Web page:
Reading The Hobbit makes me want to drink tea. So does Jane Austen. And Tolstoy. I suppose it’s just the power of suggestion, but I wonder how much deeper this influence goes.
One book that had a great impact on me was Cheaper by the Dozen. I must have been in middle school when I first read it. The father, Frank Gilbreth, was an efficiency engineer, and I have been obsessed with efficiency most of my life. He invented a concept called Therbligs (Gilbreth spelled backwards, almost.) I wish I could quote the exact passage, but my copy is still in a box in my living room, but here’s what I remember:
A therblig is a unit of action. So, if you are combing your hair, the first therblig is to locate the comb, the second is to move your hand to the comb, the third is to grasp the comb, the fourth is to lift the comb, etc. Obsessing over the distance between tools and color-coding items helped me a lot when I worked at Starbucks. I think I’ve mellowed a bit, because I no longer get so frustrated when things aren’t organized efficiently, or traffic doesn’t behave the way it should. Still, having read Cheaper by the Dozen when I was young had a strong influence over my behavior well into my 20s.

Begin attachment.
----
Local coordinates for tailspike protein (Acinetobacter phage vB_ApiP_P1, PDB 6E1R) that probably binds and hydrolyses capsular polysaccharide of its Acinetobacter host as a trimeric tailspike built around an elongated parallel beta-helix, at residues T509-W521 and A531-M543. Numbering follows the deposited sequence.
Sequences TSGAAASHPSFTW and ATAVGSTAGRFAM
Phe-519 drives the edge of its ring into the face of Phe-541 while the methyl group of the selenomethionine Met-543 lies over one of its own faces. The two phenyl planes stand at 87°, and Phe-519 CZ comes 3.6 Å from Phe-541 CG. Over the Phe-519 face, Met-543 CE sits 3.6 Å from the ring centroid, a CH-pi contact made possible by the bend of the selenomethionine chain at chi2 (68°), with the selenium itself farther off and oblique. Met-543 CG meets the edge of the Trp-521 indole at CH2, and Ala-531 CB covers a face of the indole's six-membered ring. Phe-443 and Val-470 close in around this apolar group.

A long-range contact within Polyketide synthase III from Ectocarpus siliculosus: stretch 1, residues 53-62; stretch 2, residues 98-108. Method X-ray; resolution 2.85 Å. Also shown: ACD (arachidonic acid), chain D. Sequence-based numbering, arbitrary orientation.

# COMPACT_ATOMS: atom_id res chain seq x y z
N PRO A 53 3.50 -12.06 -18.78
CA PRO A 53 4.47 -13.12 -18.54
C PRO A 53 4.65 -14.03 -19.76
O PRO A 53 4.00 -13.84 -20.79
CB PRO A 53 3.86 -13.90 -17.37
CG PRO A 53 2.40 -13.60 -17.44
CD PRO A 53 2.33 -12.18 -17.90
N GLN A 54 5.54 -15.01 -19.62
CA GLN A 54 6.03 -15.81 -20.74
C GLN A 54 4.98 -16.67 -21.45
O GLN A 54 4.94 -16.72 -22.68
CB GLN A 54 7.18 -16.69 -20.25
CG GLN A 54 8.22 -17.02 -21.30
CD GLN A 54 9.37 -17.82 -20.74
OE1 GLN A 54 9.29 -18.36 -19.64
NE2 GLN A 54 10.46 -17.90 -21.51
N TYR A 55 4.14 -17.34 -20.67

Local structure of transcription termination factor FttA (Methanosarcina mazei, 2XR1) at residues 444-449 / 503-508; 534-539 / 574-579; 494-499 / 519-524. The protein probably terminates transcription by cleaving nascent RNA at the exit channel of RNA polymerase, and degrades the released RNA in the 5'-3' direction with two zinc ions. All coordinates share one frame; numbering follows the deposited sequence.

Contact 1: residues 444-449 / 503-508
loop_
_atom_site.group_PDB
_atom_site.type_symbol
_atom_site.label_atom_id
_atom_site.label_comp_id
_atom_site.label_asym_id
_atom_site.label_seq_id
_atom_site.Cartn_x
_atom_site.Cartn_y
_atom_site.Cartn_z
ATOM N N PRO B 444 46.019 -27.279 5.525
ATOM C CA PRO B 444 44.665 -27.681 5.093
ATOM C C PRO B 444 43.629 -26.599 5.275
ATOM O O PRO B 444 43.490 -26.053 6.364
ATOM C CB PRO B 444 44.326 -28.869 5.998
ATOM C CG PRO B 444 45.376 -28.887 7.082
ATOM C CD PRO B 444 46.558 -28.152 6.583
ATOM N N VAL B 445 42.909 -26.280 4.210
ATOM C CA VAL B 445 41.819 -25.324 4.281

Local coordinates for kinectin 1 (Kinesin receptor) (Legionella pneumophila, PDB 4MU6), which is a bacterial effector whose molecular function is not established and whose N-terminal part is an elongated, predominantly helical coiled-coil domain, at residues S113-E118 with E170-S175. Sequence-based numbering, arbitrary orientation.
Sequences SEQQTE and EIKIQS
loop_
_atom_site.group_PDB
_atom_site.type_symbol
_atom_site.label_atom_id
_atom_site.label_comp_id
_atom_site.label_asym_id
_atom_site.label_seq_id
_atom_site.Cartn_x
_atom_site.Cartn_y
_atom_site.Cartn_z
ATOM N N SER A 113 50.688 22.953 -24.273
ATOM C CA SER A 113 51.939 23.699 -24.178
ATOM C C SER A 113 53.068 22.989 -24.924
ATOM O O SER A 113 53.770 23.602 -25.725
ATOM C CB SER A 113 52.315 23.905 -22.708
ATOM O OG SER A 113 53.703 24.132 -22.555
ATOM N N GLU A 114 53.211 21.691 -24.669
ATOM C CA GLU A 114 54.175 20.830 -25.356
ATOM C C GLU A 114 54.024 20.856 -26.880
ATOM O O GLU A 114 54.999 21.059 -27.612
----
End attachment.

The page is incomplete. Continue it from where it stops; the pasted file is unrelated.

This worries me because I wonder how other books have influenced me in ways I haven’t noticed. I read Jane Eyre recently, and it struck me how awkward Mr. Rochester is. I wasn’t able to judge his awkwardness when I was young, so did that set me up to respond to awkwardness as normal and normal social cues as odd? I’ll probably never know.
Back to my tea.